In fact Lotterer’s qualifying performance has been – Riyadh race two and Valencia race one apart – exceptional and Porsche’s 2021 qualifying record is actually the strongest among all the teams, with a mean starting position of 7.9.
So what has gone wrong and why?
It seems like a simple case of too many incidents at the most inopportune times. For example that free practice crash ruling him out of qualifying at Riyadh and then the move on Vandoorne just one lap into the first Rome E-Prix.
Many deemed the Rome penalty harsh and perhaps it was, but making a marginal move at that stage of a race on such a track seemed desperate.
Through it all there is a feeling of untapped potential in the Porsche and also in both Lotterer and team-mate Wehrlein. As it stands Porsche sits in seventh place in the teams’ table and 55 points off leader Mercedes. Wehrlein and Lotterer are 30 and 44 points off leader Robin Frijns respectively in the drivers’ table.
These are not insurmountable points deficits with eight races remaining and a grand total of 348 possible points up for grabs from now until the chequered flag in race two at Tempelhof, Berlin in August.
But where might things stand contractually for Lotterer three months from now?
He signed his original deal with Porsche in late 2016 after Audi withdrew its LMP1 Hybrid programme. His only season with Porsche’s own 919 Hybrid spaceship in 2017 netted seven podiums from nine starts but no win.
He should have captured a fourth Le Mans 24 Hours crown but was denied when his car lost oil pressure while in a comfortable lead within four hours of the tricolore flag.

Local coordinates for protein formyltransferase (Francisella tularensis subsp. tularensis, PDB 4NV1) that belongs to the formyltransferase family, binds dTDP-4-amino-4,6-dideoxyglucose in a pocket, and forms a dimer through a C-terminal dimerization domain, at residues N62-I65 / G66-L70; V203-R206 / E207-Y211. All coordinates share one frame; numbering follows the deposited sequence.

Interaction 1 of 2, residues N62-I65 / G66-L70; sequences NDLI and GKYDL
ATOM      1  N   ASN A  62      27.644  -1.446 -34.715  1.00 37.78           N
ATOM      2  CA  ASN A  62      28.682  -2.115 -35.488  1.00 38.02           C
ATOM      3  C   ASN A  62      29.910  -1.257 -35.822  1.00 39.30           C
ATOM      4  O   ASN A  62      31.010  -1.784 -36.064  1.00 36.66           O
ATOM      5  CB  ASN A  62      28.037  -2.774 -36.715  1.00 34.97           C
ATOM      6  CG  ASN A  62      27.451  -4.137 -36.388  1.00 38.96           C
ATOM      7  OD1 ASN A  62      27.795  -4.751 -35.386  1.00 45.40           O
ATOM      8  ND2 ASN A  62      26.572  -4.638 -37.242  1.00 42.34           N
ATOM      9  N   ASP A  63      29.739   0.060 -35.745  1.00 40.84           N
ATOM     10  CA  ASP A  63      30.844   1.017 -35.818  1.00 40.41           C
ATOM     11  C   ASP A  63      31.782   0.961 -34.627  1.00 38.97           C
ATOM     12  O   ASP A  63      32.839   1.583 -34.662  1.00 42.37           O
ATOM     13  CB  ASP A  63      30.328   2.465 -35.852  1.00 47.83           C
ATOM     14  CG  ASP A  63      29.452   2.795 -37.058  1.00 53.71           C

Lotterer’s affinity to Porsche is significant and has an emotional edge. His father, Henri, founded the RAS Sport race car preparation firm in the 1980s.
Almost a decade ago Lotterer was able to fulfil a childhood dream by taking part in a Belgian rally with a special Porsche, which had poignant attachment.
“One day when I was about four or five, my father came back home with the Belga Porsche during some testing,” he said. “He took me to school in it! Rallying made me dream about being a driver.”
But Lotterer knows that sentiments and bonds actually mean little at this level of motorsport. He will also know if it is his time to move on from Formula E later this year.
Naturally he would be an obvious fit for a key development role with Porsche and Multimatic for the upcoming LMDh car, which should be testing next summer.
And surely the possibility of working with Penske would be one last almighty programme for a driver that has achieved so much in his 23 year professional career to date.
At the same time there will be a nagging feeling that, even if the eight races between now and August are to be his last in Formula E, a win is not only overdue but a personal necessity as much as it is a professional one for Porsche.
With a half-dozen second places (four with Techeetah/DS Techeetah and two with Porsche), he has come ever so close – especially at Santiago in 2018, in that joust for victory against team-mate Jean-Eric Vergne.
But in typical Formula E style, that cold case of why Lotterer and Porsche’s anticipated success has dropped off the radar can easily become a much hotter topic in the coming months.
For Porsche it simply has to as it already starts gearing up for and preparing for its Gen3 programme, when it will absolutely have to deliver at least one title.